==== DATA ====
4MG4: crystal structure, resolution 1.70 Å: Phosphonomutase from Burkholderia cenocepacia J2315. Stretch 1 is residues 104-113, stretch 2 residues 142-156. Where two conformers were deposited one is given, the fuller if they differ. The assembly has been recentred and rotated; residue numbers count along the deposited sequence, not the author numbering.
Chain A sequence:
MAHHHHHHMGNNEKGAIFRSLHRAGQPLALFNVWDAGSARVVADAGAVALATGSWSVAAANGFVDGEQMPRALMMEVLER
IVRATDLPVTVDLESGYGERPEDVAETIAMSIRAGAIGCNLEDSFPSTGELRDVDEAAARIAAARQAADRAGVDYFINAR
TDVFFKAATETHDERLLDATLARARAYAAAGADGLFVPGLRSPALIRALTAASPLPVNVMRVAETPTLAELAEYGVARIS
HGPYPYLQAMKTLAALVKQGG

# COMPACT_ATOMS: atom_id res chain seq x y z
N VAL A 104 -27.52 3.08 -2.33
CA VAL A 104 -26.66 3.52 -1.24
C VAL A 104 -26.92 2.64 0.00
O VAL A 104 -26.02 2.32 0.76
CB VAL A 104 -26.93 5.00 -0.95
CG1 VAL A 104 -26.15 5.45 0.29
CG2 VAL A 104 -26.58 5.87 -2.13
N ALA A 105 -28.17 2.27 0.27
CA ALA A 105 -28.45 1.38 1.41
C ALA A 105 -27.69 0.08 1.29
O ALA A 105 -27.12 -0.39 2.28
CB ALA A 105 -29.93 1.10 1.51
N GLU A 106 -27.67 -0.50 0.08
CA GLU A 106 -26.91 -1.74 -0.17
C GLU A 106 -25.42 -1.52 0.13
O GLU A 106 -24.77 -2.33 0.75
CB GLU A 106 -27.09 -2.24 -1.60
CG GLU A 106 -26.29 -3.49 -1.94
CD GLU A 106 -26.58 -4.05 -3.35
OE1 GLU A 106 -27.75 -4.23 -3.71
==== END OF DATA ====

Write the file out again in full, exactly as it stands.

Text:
4MG4: crystal structure, resolution 1.70 Å: Phosphonomutase from Burkholderia cenocepacia J2315. Stretch 1 is residues 104-113, stretch 2 residues 142-156. Where two conformers were deposited one is given, the fuller if they differ. The assembly has been recentred and rotated; residue numbers count along the deposited sequence, not the author numbering.
Chain A sequence:
MAHHHHHHMGNNEKGAIFRSLHRAGQPLALFNVWDAGSARVVADAGAVALATGSWSVAAANGFVDGEQMPRALMMEVLER
IVRATDLPVTVDLESGYGERPEDVAETIAMSIRAGAIGCNLEDSFPSTGELRDVDEAAARIAAARQAADRAGVDYFINAR
TDVFFKAATETHDERLLDATLARARAYAAAGADGLFVPGLRSPALIRALTAASPLPVNVMRVAETPTLAELAEYGVARIS
HGPYPYLQAMKTLAALVKQGG

# COMPACT_ATOMS: atom_id res chain seq x y z
N VAL A 104 -27.52 3.08 -2.33
CA VAL A 104 -26.66 3.52 -1.24
C VAL A 104 -26.92 2.64 0.00
O VAL A 104 -26.02 2.32 0.76
CB VAL A 104 -26.93 5.00 -0.95
CG1 VAL A 104 -26.15 5.45 0.29
CG2 VAL A 104 -26.58 5.87 -2.13
N ALA A 105 -28.17 2.27 0.27
CA ALA A 105 -28.45 1.38 1.41
C ALA A 105 -27.69 0.08 1.29
O ALA A 105 -27.12 -0.39 2.28
CB ALA A 105 -29.93 1.10 1.51
N GLU A 106 -27.67 -0.50 0.08
CA GLU A 106 -26.91 -1.74 -0.17
C GLU A 106 -25.42 -1.52 0.13
O GLU A 106 -24.77 -2.33 0.75
CB GLU A 106 -27.09 -2.24 -1.60
CG GLU A 106 -26.29 -3.49 -1.94
CD GLU A 106 -26.58 -4.05 -3.35
OE1 GLU A 106 -27.75 -4.23 -3.71